The break-up of a marriage can have long-lasting financial effects on both parties, many of which you can anticipate. However, in addition to who will own joint assets and pay off existing debts, is the oft-forgotten impact of financial aid for current or future college students.
Here are important considerations in the divorce settlement, which can affect the financial assistance college-bound children will receive.
Even though child support is not taxable income, you must report it on the FASFA (Free Application for Federal Student Aid). The FASFA establishes the maximum amount of need-based assistance the student can receive each year.
In most states, custodial support ends on the child’s 18 birthday or when they graduate from high school. To receive help from an ex-spouse during their college years, you must either establish extended child support at the time of the divorce or modify the current support order.
The parenting plan established during divorce proceedings can arrange for the non-custodial parent to pay for college if they have the financial resources. Another common solution is for parents to divide the cost of attending school based on a percentage of the cost. In these cases, you can add the contributions of the non-custodial parent to the child support received. When the non-custodial parent gives funds directly to the student, it becomes assets of the student, which is a disadvantage because of the formula used.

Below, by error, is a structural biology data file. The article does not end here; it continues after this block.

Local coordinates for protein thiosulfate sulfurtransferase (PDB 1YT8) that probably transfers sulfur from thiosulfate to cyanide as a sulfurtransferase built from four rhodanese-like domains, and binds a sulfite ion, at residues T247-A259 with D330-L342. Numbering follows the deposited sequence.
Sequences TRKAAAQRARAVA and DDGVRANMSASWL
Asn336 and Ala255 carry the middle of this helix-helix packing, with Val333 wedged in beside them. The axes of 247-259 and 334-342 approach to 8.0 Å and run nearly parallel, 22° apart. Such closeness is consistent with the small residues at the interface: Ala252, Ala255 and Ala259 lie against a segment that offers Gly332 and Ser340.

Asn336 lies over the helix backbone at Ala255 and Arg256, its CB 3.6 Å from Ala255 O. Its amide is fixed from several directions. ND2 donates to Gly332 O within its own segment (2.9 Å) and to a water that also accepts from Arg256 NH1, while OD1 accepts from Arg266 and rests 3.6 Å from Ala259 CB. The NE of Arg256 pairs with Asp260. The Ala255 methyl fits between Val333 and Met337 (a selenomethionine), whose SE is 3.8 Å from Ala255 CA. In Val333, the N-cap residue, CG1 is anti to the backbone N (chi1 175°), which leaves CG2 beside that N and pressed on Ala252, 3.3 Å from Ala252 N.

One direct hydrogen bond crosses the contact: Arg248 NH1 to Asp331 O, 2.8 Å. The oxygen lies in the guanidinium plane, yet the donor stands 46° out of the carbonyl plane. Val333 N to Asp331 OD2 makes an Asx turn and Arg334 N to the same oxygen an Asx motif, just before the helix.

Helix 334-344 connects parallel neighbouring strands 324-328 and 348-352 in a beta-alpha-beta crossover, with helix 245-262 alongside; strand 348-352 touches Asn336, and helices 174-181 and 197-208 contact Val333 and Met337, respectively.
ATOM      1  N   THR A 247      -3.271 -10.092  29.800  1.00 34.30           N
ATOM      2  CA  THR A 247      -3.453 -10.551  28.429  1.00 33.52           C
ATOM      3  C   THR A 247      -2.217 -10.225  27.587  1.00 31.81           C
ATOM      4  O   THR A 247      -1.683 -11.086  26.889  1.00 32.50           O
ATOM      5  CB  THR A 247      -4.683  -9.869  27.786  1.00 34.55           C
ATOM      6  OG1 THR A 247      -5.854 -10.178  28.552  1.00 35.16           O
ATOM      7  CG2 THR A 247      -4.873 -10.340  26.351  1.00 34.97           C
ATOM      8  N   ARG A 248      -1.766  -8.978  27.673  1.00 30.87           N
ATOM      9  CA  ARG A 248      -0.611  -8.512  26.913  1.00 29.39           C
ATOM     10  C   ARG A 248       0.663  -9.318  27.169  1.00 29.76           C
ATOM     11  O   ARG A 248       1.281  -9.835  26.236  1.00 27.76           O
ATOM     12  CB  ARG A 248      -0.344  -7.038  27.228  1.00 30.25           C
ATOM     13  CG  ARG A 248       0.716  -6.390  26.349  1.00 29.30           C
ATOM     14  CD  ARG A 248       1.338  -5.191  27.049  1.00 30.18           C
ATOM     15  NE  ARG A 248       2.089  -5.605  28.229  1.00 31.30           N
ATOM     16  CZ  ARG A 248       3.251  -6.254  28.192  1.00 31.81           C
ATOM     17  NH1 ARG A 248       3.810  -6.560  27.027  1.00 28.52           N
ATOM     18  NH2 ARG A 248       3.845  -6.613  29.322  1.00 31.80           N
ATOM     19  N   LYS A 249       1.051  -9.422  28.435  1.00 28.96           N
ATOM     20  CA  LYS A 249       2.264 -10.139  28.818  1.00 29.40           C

You must also include alimony payments as a form of income.
Federal financial assistance does not rely on the dependency status on a tax return to determine which parent files the FASFA. The custodial parent or one who provides the most financial support is the one to file.
The parent filing the FAFSA must include household income and assets. For instance, if the child lives with their mother for eight months and their father for four months, the mother would file the FAFSA and use her household income and assets to determine financial aid eligibility.
From a financial perspective, it is more beneficial for the child to live with the parent earning the least because the form does not require the income of both parents. When parents share time and resources to raise the children equally, the FASFA uses the information from the parent who pays the most for the child’s care.
How a Remarriage Impacts Financial Aid
The remarriage of the custodial parent will factor into financial aid because the FASFA requires the disclosure of household income, not just the custodial parent’s income and assets. The government determines the marital status based on the date of the marriage compared to the FASFA filing date, not based on tax return data, which uses your status as of December 31. For example, if you file the FASFA on February 1, and get married on March 1st, you would file single for that year.
When the biological parents of a child never marry, the FASFA treats a household the same as divorced parents. The FASFA does not consider prenuptial agreements with regard to receiving federal financial assistance ad disclosing assets.
Treatment of Income and Assets
The divorce agreement should clarify the expectations of each parent and include the following:
- Who will pay for college?
- How much will the responsible party pay toward college expenses?